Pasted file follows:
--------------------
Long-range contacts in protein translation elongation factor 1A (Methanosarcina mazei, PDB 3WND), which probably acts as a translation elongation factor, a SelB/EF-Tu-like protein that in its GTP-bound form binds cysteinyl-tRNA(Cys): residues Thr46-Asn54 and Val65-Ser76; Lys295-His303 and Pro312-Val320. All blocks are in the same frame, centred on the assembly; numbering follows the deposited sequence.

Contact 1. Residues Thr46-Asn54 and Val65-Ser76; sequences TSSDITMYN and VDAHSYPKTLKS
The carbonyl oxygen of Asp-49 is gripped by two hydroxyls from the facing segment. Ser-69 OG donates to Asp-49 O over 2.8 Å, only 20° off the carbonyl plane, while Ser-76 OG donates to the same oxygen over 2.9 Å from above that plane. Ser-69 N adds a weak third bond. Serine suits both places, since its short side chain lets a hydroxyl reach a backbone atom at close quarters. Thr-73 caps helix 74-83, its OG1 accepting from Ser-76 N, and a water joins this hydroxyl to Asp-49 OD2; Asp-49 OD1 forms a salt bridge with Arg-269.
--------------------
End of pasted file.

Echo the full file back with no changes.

Long-range contacts in protein translation elongation factor 1A (Methanosarcina mazei, PDB 3WND), which probably acts as a translation elongation factor, a SelB/EF-Tu-like protein that in its GTP-bound form binds cysteinyl-tRNA(Cys): residues Thr46-Asn54 and Val65-Ser76; Lys295-His303 and Pro312-Val320. All blocks are in the same frame, centred on the assembly; numbering follows the deposited sequence.

Contact 1. Residues Thr46-Asn54 and Val65-Ser76; sequences TSSDITMYN and VDAHSYPKTLKS
The carbonyl oxygen of Asp-49 is gripped by two hydroxyls from the facing segment. Ser-69 OG donates to Asp-49 O over 2.8 Å, only 20° off the carbonyl plane, while Ser-76 OG donates to the same oxygen over 2.9 Å from above that plane. Ser-69 N adds a weak third bond. Serine suits both places, since its short side chain lets a hydroxyl reach a backbone atom at close quarters. Thr-73 caps helix 74-83, its OG1 accepting from Ser-76 N, and a water joins this hydroxyl to Asp-49 OD2; Asp-49 OD1 forms a salt bridge with Arg-269.